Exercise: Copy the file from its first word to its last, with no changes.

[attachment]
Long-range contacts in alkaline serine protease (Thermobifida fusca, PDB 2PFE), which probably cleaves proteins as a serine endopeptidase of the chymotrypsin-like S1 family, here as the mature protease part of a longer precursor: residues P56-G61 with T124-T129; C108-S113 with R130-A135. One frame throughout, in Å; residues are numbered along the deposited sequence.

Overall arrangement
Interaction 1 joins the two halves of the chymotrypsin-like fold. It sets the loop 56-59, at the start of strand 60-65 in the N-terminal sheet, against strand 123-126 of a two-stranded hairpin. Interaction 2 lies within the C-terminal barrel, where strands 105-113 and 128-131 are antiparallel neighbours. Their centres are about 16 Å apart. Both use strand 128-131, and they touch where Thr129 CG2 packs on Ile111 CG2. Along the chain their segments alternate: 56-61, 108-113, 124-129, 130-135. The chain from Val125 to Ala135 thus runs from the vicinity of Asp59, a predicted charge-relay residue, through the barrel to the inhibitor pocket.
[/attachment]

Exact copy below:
Long-range contacts in alkaline serine protease (Thermobifida fusca, PDB 2PFE), which probably cleaves proteins as a serine endopeptidase of the chymotrypsin-like S1 family, here as the mature protease part of a longer precursor: residues P56-G61 with T124-T129; C108-S113 with R130-A135. One frame throughout, in Å; residues are numbered along the deposited sequence.

Overall arrangement
Interaction 1 joins the two halves of the chymotrypsin-like fold. It sets the loop 56-59, at the start of strand 60-65 in the N-terminal sheet, against strand 123-126 of a two-stranded hairpin. Interaction 2 lies within the C-terminal barrel, where strands 105-113 and 128-131 are antiparallel neighbours. Their centres are about 16 Å apart. Both use strand 128-131, and they touch where Thr129 CG2 packs on Ile111 CG2. Along the chain their segments alternate: 56-61, 108-113, 124-129, 130-135. The chain from Val125 to Ala135 thus runs from the vicinity of Asp59, a predicted charge-relay residue, through the barrel to the inhibitor pocket.